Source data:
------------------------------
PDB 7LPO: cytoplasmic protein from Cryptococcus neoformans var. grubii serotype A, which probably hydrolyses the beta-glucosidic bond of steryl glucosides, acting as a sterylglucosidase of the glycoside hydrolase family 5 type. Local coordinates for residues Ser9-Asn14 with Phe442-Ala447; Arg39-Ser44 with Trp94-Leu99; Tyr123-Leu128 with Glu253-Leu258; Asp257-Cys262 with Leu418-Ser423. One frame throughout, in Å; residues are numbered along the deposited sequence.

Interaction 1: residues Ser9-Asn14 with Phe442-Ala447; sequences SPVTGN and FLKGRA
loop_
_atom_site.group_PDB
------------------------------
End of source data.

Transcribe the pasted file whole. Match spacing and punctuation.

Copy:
PDB 7LPO: cytoplasmic protein from Cryptococcus neoformans var. grubii serotype A, which probably hydrolyses the beta-glucosidic bond of steryl glucosides, acting as a sterylglucosidase of the glycoside hydrolase family 5 type. Local coordinates for residues Ser9-Asn14 with Phe442-Ala447; Arg39-Ser44 with Trp94-Leu99; Tyr123-Leu128 with Glu253-Leu258; Asp257-Cys262 with Leu418-Ser423. One frame throughout, in Å; residues are numbered along the deposited sequence.

Interaction 1: residues Ser9-Asn14 with Phe442-Ala447; sequences SPVTGN and FLKGRA
loop_
_atom_site.group_PDB